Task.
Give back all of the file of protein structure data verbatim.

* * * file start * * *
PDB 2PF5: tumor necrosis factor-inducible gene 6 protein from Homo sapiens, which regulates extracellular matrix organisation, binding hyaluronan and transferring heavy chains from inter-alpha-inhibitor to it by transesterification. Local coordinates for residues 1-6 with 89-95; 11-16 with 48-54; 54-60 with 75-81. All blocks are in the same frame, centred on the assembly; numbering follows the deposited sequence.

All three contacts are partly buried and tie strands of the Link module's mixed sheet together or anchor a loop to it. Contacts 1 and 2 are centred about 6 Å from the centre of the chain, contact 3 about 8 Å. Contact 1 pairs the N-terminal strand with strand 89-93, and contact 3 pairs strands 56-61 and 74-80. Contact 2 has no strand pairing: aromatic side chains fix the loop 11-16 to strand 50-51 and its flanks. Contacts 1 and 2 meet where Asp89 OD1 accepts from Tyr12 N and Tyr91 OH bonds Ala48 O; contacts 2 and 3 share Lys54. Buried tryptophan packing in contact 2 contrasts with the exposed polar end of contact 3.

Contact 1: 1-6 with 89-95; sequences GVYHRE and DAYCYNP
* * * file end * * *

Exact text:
PDB 2PF5: tumor necrosis factor-inducible gene 6 protein from Homo sapiens, which regulates extracellular matrix organisation, binding hyaluronan and transferring heavy chains from inter-alpha-inhibitor to it by transesterification. Local coordinates for residues 1-6 with 89-95; 11-16 with 48-54; 54-60 with 75-81. All blocks are in the same frame, centred on the assembly; numbering follows the deposited sequence.

All three contacts are partly buried and tie strands of the Link module's mixed sheet together or anchor a loop to it. Contacts 1 and 2 are centred about 6 Å from the centre of the chain, contact 3 about 8 Å. Contact 1 pairs the N-terminal strand with strand 89-93, and contact 3 pairs strands 56-61 and 74-80. Contact 2 has no strand pairing: aromatic side chains fix the loop 11-16 to strand 50-51 and its flanks. Contacts 1 and 2 meet where Asp89 OD1 accepts from Tyr12 N and Tyr91 OH bonds Ala48 O; contacts 2 and 3 share Lys54. Buried tryptophan packing in contact 2 contrasts with the exposed polar end of contact 3.

Contact 1: 1-6 with 89-95; sequences GVYHRE and DAYCYNP